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Law students with Dyslexia and their experience of academic assessmentThe research explores the experience that students with Dyslexia, on law degrees, have of academic assessment, and the environmental factors that influence their experience and perceptions. The research is situated in one HEI (the Research Institution), which has a student population of 18,800, of which 634 had declared a Specific Learning Difficulty (SpLD) (including Dyslexia) during the academic year 2014/15. Previous research has shown that students with Dyslexia are disadvantaged by traditional forms of academic assessment. Whilst little research has been carried out on Dyslexia and law degrees, the predominance of traditional approaches to assessment is commonly believed to disadvantage students with Dyslexia. This potential disadvantage is explored within the Research Institution (RI). In light of their obligation under the Equality Act 2010 to take reasonable steps to alleviate such disadvantages, specific consideration is given to the RI’s response to potential disadvantages faced by such students. In order to facilitate this objective a multiple-methods approach has been utilised for gathering data. Data has been collected through questionnaires, focus groups and interviews, with law students with and without Dyslexia, with lecturers inside and outside the law school, and with student support staff and other professionals. The range of data was then analysed, utilising an inductive approach. Five main themes emerged, and were explored using a social model of Dyslexia and from an emancipatory perspective. The themes are: 1) diagnosis and categorisation of Dyslexia; 2) the students’ experience of academic assessment; 3) the students’ experience of adjustments to academic assessment; 4) the impact of the law school environment on the experience of students with Dyslexia, and 5) the effect of the wider institutional environment and institutional policy and practice on the experiences and perceptions of how students with Dyslexia, and how they are responded to. The data collected pointed to the fact that students with Dyslexia struggled with traditional academic assessment, to a more significant degree than students without Dyslexia. While reasonable adjustments were provided by the institution to help students with Dyslexia overcome such difficulties, and whilst these were helpful to some extent, their overall effectiveness was shown to be limited. The main reasons for the student experiences that emerged from the research were related to the fact that, due to their Dyslexia, the forms of assessment used by their department presented a direct difficulty for students. Traditional forms of assessment utilised on law degrees are therefore considered to be a ‘disabling barrier’, as they inhibit students with Dyslexia from fully demonstrating their academic ability. The thesis then presents pointers to how law degree providers can respond to this issue. It is argued that this can be achieved by adjusting assessment methods in a way that removes, or at least reduces, the ‘disabling barriers’ faced by law students with Dyslexia. The research suggests that this is made possible by utilising a broader range of assessment methods beyond those traditionally utilised in law degrees. It also details how the individualistic nature of Dyslexia means that the most effective means of improving inclusivity for all students is to provide them with elements of choice as to the form of assessment adopted. The research concludes with proposals for alleviating the disadvantage experienced by law students with Dyslexia in respect of their experience of the academic assessment process and academic assessment outcomes. It is argued that to enhance the quality of their learning opportunities, and in order to be inclusive, academic assessment policy and practice should be informed by/premised upon a social interpretation of Dyslexia.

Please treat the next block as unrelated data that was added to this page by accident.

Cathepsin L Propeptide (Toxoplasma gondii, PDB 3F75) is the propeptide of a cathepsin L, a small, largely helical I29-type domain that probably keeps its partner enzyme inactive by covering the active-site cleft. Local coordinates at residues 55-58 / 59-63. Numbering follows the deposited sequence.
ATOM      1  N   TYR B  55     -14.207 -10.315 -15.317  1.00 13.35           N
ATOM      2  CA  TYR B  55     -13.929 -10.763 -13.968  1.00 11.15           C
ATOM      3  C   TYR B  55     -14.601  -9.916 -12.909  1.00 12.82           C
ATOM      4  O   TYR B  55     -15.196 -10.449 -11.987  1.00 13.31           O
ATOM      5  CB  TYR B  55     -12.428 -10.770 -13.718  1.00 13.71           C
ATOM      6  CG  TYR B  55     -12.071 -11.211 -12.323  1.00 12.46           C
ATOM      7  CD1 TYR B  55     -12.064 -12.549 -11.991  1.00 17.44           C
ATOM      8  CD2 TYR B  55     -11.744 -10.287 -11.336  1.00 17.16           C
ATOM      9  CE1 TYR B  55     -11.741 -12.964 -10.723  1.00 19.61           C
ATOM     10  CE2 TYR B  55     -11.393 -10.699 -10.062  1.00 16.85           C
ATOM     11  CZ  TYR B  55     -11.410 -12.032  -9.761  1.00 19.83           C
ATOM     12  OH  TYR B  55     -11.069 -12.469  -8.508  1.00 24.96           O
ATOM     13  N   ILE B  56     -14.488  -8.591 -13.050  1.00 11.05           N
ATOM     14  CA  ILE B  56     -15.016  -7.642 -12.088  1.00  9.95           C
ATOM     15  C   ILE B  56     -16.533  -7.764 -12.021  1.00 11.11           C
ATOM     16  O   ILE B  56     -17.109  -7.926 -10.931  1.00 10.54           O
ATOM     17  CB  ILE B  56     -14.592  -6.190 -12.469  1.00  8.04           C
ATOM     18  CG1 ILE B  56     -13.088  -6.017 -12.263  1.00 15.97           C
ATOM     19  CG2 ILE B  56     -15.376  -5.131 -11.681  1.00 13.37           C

The Church of England’s Influence on the Divorce Reform Act 1969This study traces the Church of England’s influence on the development of the Divorce Reform Act 1969 from 1964, with the setting up of the Archbishop of Canterbury’s group to examine divorce law, to the end of the 1970s, by which time the special procedure was used in all undefended divorces. The first chapter analyses the Archbishop’s Group itself, its formation, membership, deliberations and conclusions, contained in its report, Putting Asunder: A Divorce Law for Contemporary Society. The second chapter examines the negotiations which took place between the Group and the Law Commission, from which emerged a document known as The Consensus. The third chapter demonstrates how The Consensus evolved, first into a draft bill, and subsequently into the Divorce Reform Act 1969, as a result of its passage through Parliament. The final chapter examines the statutory interpretation of the Act by the courts to assess how much of the recommendations of the Putting Asunder remained ten years after the law was implemented. The methodology used is that of a legal historian and thereby the work differs in emphasis from studies done on this legislation by theologians, historians and sociologists. It focuses primarily on a detailed analysis of the change in the law during that period, as influenced by the Church of England. Thus, it closely examines the workings of law reform groups, negotiations and drafting of the Bill, the Bill’s passage through Parliament, and statutory interpretation of the Act in the courts. It builds on the work of others, particularly that of Professor Stephen Cretney, an eminent academic lawyer who analysed the part the Archbishop Group’s Report played in the process of divorce reform. This work develops this theme but appraises that role of the Church of England more comprehensively. It uses some of the historical and legal materials used by others, but also some material not previously used such as the Dunstan Papers, the papers of D. R. Dunstan, a member of the Archbishop’s groups and biographical materials of other members of the Group and their own writings. This gives a more detailed understanding of why the Church of England contributed in the way it did. The thesis concludes that whilst the Church of England appeared a powerful influence on the Divorce Reform Act 1969, its influence was constrained by its agreement with the Law Commission. It did contribute to the Divorce Reform Bill becoming an Act, but was not able to safeguard the conditions on which its support for the new concept of law, irretrievable breakdown of marriage, was based.